Message for the Sixth Sunday after Pentecost, Year A (7/12/2020)
Matthew 13:1-9, 18-23
Three-fourths of the seed won’t make it.
That’s a valid way to read the famous parable in our Gospel from Matthew today. Three-fourths of the seed will yield nothing, meaning that three-fourths of the sower’s investment and labor will go to waste. If you knew that you only had a twenty-five-percent chance of success, would you keep sowing?
In a first-century agrarian economy, you wouldn’t likely have any choice. As Warren Carter explains:
“The [Parable of the Seeds and Soils] evokes a common scene of a male peasant trying to eke out a living in generally inhospitable conditions…. [In addition to the poor ground] are other [unmentioned] obstacles: rent, tithes, taxes and tolls, seed for the next year, a household to support. Crop failure meant borrowed money; indebtedness meant defaulting on the loan, loss of land, and virtual slavery as a laborer.”
For the majority of farmers in Jesus’ time, the circumstances are dire and the barriers to success are daunting. But success is imperative; sowing and reaping are matters of life and death.
Interpreters of this parable have often focused on the four different types of soil, which is reasonable given the allegorical explanation in verses 18-23: different soils represent different responses to the word of God. The evil one and persecution and worldly cares and the lure of wealth prevent people from receiving the word, nurturing it in their hearts, and bearing fruit for God’s harvest, the reign of heaven on Earth. Accordingly, this interpretation invites the listener to ask, “What kind of soil am I?”
But, the latter half of today’s Gospel is probably an addition to the original teaching of Jesus by the early church, and thus one of many possible readings of the story in verses 1-9. If Jesus’ parable is primarily an exhortation to “be good soil,” then he’s awfully cynical about our prospects, isn’t he? Three-fourths of his efforts will be for naught because three-fourths of his listeners will reject the message for one reason or another. Christ sows the word unsparingly, but apparently he has no illusions about the rate of failure.
Is Jesus being cynical, you might ask, or simply realistic? After all, his teachings in Matthew chapter 13 “follow nine chapters of ministry, which has often met with rejection, hostility, and unbelief.” The twenty-five-percent chance of success is a grim estimate, but it’s consistent with Jesus’ own experience.
Isn’t that the case with the promise of God’s reign in every age? Disciples in every generation envision the world as God intends it to be, a world of shared abundance where grace and life are strong enough to overcome suffering and death. But in every generation, suffering and death seem to maintain their chokehold. Evil and oppression and distraction and greed are everywhere apparent. “Do not underestimate any of these killers,” warns Matt Skinner. “They do not yield ground without a fight. They make the work hard.” In fact, they may make the work seem impossible, and the reign of heaven nothing more than a pious delusion.
But, if Jesus’ parable is realistic about the setbacks, it’s also confident of the final outcome: “Other seeds fell on good soil and brought forth grain, some a hundredfold, some sixty, some thirty. Let anyone with ears listen!” It’s not just that twenty-five-percent of seeds produce grain, it’s that they produce a bounty. A hundredfold return is prolific, a farmer’s dream. It’s the kind of yield that could change a peasant’s life and the life of his community. In this way, the parable ends with a thrill of hope, anticipating “the final establishment of God’s just reign,” to quote Carter again, “which will provide abundant resources for all and will destroy the cycle of poverty.” Success is imperative; sowing and reaping are matters of life and death.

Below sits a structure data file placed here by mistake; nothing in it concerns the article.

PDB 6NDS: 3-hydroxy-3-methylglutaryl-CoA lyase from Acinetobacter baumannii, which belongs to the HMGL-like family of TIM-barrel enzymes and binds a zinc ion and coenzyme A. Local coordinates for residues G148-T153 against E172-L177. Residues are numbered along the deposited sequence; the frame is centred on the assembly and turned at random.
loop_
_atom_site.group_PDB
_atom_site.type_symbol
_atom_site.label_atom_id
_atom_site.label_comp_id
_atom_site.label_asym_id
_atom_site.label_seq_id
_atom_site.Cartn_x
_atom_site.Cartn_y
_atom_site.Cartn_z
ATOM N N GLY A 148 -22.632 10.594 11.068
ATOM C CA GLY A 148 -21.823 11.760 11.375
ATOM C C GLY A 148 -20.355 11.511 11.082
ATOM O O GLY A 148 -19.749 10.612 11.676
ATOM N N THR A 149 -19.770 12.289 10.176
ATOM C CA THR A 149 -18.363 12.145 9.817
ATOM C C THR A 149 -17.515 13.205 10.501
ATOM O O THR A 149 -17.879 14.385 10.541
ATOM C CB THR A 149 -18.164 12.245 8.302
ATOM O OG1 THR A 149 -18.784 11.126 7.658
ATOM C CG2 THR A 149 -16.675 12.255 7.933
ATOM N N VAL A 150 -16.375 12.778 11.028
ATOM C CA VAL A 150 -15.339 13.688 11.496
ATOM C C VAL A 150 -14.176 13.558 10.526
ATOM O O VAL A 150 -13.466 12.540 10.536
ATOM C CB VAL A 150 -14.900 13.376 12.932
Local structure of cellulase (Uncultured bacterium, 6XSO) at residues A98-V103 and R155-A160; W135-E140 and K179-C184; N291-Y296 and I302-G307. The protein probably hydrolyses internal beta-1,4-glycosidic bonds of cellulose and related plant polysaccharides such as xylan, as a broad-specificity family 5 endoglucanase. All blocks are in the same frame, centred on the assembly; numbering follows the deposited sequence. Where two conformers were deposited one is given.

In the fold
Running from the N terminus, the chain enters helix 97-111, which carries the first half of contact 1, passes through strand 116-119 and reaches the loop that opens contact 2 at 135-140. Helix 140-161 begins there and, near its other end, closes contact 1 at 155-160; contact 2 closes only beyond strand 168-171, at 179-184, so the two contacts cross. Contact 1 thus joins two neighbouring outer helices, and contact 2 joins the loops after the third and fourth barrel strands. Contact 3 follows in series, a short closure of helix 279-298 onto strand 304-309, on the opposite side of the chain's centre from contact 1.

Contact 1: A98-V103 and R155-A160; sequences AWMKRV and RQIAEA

It’s been called the Parable of the Sower, the Parable of the Seeds, the Parable of the Soils; maybe it should be called the Parable of the Extraordinary Harvest. In spite of serious impediments, Jesus affirms, God’s word of life will find a way to thrive. This promise mitigates against hopelessness in seemingly hopeless circumstances. We shouldn’t be surprised by resistance to God’s dream for life on Earth, but neither should we be immobilized. The work has always involved struggle and loss; still, it’s liable to succeed. As the late author and teacher Bebe Moore Campbell puts it, “The God I serve told me to expect the best, that there is enough for everybody.”
And, who knows where and when that seed will take root and grow? The good soil isn’t always plainly visible, so life flourishes in unexpected ways. Renowned hip hop artist Tupac Shakur was less known for his written poetry, but one poem in particular speaks deeply to this very hope:
[“The Rose that Grew from Concrete”]
Let anyone with ears listen. The chances of success are slim, still God sows the promise of abundant life more widely than any of us can imagine. The toil is hard, and the disappointments are many. But, since there’s no scarcity of seeds, there’s no end to our hope for the harvest.
 Warren Carter, Matthew and the Margins, 282.
 M. Eugene Boring, The New Interpreter’s Bible, Vol. VIII, 303.
 Ibid. 305.
 Carter 284.
 “At Work in the Fields of the Lord,” https://www.workingpreacher.org/craft.aspx?m=4377&post=5442.
 See Talitha J. Arnold, in Feasting on the Word, Year A, Vol. 3, 236.
 Ibid. 240.
 “The Rose that Grew from Concrete.”